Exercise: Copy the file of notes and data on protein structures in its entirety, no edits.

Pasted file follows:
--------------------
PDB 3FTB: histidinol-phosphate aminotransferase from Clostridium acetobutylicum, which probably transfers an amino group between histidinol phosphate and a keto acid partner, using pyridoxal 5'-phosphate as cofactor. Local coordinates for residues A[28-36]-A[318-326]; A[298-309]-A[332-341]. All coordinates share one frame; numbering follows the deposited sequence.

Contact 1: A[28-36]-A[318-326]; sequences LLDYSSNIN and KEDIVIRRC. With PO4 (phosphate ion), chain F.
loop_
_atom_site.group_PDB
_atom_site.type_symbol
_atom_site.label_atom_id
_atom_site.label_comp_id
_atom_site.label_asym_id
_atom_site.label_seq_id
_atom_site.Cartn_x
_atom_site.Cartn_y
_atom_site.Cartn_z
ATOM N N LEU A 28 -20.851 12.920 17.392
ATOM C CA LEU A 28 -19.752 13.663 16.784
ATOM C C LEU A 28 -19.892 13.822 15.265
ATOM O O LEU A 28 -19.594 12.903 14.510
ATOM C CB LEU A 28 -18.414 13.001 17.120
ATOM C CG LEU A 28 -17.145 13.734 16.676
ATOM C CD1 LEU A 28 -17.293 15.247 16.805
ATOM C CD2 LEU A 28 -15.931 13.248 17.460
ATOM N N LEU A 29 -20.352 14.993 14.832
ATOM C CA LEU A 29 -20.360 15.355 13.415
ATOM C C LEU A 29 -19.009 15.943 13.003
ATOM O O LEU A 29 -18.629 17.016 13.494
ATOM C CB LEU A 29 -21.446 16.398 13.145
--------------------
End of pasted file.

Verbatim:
PDB 3FTB: histidinol-phosphate aminotransferase from Clostridium acetobutylicum, which probably transfers an amino group between histidinol phosphate and a keto acid partner, using pyridoxal 5'-phosphate as cofactor. Local coordinates for residues A[28-36]-A[318-326]; A[298-309]-A[332-341]. All coordinates share one frame; numbering follows the deposited sequence.

Contact 1: A[28-36]-A[318-326]; sequences LLDYSSNIN and KEDIVIRRC. With PO4 (phosphate ion), chain F.
loop_
_atom_site.group_PDB
_atom_site.type_symbol
_atom_site.label_atom_id
_atom_site.label_comp_id
_atom_site.label_asym_id
_atom_site.label_seq_id
_atom_site.Cartn_x
_atom_site.Cartn_y
_atom_site.Cartn_z
ATOM N N LEU A 28 -20.851 12.920 17.392
ATOM C CA LEU A 28 -19.752 13.663 16.784
ATOM C C LEU A 28 -19.892 13.822 15.265
ATOM O O LEU A 28 -19.594 12.903 14.510
ATOM C CB LEU A 28 -18.414 13.001 17.120
ATOM C CG LEU A 28 -17.145 13.734 16.676
ATOM C CD1 LEU A 28 -17.293 15.247 16.805
ATOM C CD2 LEU A 28 -15.931 13.248 17.460
ATOM N N LEU A 29 -20.352 14.993 14.832
ATOM C CA LEU A 29 -20.360 15.355 13.415
ATOM C C LEU A 29 -19.009 15.943 13.003
ATOM O O LEU A 29 -18.629 17.016 13.494
ATOM C CB LEU A 29 -21.446 16.398 13.145